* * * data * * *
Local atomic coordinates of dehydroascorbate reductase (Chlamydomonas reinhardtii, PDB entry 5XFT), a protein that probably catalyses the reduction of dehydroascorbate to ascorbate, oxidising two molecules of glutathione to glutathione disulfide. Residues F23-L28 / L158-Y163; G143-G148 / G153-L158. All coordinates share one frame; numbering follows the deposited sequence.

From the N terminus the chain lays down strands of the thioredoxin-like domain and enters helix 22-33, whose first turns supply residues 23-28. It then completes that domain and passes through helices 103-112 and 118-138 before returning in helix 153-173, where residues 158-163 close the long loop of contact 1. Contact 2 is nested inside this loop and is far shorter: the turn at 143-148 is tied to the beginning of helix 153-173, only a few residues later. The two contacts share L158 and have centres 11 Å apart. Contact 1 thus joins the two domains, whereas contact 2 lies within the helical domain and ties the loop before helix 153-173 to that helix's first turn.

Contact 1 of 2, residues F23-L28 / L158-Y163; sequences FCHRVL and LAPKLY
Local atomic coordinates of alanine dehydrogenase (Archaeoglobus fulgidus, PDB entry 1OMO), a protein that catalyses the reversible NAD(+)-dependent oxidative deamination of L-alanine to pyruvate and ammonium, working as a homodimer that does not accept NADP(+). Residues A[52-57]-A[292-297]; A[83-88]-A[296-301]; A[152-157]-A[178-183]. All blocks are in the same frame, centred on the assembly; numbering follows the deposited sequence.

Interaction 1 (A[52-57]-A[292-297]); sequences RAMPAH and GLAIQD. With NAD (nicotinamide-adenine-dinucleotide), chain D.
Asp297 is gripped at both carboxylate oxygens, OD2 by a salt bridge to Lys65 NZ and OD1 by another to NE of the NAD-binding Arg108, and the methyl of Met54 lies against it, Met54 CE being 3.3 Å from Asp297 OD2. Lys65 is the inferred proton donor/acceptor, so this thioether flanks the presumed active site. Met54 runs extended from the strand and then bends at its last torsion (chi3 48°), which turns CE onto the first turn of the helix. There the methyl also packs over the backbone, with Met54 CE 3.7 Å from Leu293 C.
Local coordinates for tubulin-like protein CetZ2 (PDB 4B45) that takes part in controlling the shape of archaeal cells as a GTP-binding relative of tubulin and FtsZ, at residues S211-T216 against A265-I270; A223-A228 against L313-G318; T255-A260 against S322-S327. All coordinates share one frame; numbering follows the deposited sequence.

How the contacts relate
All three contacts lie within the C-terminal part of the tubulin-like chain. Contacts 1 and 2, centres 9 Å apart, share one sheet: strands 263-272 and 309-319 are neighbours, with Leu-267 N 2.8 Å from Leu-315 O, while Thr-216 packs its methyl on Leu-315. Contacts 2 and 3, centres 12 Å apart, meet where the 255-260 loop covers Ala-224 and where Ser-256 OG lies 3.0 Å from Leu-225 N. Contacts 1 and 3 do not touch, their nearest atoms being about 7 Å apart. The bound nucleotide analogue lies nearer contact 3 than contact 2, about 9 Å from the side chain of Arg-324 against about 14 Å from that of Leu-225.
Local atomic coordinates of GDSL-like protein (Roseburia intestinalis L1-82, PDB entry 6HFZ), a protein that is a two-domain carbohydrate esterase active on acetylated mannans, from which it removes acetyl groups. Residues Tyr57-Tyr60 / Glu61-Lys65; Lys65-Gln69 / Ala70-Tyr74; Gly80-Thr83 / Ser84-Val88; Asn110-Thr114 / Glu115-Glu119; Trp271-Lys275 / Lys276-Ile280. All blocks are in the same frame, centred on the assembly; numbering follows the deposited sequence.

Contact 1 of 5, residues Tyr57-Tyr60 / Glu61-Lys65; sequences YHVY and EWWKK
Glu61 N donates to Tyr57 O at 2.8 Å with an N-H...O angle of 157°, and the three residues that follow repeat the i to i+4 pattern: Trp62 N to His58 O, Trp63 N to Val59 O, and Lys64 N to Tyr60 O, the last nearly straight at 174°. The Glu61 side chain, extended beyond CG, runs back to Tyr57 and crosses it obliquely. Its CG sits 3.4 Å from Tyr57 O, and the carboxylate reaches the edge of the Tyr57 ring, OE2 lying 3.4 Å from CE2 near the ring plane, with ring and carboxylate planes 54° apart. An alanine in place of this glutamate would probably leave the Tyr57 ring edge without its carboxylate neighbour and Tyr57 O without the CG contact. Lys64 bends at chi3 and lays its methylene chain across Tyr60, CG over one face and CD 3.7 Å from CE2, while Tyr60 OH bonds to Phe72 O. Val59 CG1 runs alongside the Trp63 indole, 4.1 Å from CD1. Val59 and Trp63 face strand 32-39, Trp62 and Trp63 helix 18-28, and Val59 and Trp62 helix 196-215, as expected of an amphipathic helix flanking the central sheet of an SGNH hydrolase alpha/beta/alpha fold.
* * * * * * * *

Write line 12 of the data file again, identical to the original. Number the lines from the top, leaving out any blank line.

Glu61 N donates to Tyr57 O at 2.8 Å with an N-H...O angle of 157°, and the three residues that follow repeat the i to i+4 pattern: Trp62 N to His58 O, Trp63 N to Val59 O, and Lys64 N to Tyr60 O, the last nearly straight at 174°. The Glu61 side chain, extended beyond CG, runs back to Tyr57 and crosses it obliquely. Its CG sits 3.4 Å from Tyr57 O, and the carboxylate reaches the edge of the Tyr57 ring, OE2 lying 3.4 Å from CE2 near the ring plane, with ring and carboxylate planes 54° apart. An alanine in place of this glutamate would probably leave the Tyr57 ring edge without its carboxylate neighbour and Tyr57 O without the CG contact. Lys64 bends at chi3 and lays its methylene chain across Tyr60, CG over one face and CD 3.7 Å from CE2, while Tyr60 OH bonds to Phe72 O. Val59 CG1 runs alongside the Trp63 indole, 4.1 Å from CD1. Val59 and Trp63 face strand 32-39, Trp62 and Trp63 helix 18-28, and Val59 and Trp62 helix 196-215, as expected of an amphipathic helix flanking the central sheet of an SGNH hydrolase alpha/beta/alpha fold.